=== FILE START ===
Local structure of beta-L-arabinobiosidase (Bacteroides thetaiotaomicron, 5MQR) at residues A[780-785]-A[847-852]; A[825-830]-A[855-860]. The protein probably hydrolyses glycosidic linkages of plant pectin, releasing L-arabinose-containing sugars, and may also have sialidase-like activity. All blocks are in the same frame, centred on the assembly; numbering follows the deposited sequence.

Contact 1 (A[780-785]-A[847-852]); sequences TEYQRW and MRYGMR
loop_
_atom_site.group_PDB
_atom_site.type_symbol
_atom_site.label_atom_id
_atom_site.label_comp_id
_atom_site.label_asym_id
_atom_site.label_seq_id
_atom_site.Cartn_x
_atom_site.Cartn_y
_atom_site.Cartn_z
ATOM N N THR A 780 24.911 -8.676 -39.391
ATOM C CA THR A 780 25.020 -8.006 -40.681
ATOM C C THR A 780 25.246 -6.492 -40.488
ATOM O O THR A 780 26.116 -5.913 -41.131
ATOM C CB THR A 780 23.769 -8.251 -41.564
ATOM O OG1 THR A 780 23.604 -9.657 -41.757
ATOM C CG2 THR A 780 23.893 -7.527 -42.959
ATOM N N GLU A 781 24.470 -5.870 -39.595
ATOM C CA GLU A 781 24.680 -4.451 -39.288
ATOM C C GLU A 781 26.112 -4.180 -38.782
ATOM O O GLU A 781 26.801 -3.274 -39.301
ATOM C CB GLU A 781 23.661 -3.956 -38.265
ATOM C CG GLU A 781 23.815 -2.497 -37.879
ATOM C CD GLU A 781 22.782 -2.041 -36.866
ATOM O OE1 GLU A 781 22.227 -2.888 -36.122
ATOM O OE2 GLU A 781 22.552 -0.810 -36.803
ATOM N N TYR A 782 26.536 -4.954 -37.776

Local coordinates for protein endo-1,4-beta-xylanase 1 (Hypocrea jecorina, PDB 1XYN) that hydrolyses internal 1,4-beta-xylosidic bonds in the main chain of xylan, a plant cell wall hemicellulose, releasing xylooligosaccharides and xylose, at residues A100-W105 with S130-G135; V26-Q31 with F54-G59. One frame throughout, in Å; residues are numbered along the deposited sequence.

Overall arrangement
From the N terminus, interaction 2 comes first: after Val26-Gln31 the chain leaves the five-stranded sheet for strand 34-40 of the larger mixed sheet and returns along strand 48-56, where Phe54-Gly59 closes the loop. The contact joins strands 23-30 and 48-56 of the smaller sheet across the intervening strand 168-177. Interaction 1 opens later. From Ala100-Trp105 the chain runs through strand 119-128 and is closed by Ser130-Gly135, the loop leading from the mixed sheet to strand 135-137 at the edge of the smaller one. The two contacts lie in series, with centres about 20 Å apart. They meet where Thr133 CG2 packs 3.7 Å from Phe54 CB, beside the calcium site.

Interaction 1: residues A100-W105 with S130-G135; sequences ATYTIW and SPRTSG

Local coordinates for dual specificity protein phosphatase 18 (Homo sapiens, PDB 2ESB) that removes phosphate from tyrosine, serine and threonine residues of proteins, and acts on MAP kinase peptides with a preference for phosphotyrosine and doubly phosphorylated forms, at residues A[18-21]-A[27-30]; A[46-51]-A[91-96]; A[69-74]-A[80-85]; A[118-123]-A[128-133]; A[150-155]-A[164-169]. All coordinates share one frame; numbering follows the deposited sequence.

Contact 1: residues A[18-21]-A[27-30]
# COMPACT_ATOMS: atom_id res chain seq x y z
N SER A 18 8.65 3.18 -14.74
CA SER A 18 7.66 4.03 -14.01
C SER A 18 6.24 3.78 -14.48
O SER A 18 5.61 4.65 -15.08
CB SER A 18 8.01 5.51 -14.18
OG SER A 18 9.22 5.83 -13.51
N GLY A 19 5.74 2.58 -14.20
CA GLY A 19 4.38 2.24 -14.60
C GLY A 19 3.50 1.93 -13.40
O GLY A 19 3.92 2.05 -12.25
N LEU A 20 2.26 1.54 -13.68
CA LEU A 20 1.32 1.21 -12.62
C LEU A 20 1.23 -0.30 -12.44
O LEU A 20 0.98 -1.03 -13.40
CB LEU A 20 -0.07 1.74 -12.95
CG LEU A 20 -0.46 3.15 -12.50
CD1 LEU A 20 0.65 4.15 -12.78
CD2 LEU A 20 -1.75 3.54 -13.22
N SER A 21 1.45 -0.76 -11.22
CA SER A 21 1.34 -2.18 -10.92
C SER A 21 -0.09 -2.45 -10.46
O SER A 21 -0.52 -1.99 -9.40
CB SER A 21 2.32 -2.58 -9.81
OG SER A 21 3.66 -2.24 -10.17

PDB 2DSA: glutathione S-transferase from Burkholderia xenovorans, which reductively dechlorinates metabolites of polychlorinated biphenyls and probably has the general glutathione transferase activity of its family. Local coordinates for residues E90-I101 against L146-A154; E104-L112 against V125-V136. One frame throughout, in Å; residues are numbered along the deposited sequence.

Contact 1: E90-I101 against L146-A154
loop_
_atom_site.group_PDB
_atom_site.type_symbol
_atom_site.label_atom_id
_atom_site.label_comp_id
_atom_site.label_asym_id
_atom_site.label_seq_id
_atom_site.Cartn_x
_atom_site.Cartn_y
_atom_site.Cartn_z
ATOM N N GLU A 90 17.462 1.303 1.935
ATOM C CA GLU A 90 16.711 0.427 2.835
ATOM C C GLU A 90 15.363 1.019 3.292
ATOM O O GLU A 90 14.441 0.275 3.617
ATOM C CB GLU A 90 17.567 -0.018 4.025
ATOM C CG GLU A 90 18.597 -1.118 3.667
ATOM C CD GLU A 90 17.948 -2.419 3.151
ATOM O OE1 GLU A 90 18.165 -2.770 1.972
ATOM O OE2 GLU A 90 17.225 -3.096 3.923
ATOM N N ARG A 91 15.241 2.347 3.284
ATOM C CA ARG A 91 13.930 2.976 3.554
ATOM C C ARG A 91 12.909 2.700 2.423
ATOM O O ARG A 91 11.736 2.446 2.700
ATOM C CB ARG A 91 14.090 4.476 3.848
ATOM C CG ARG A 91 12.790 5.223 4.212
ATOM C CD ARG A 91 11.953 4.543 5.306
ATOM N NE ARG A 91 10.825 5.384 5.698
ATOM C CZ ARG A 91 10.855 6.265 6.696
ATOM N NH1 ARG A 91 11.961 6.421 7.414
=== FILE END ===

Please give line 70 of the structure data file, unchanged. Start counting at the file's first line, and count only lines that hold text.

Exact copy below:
_atom_site.Cartn_x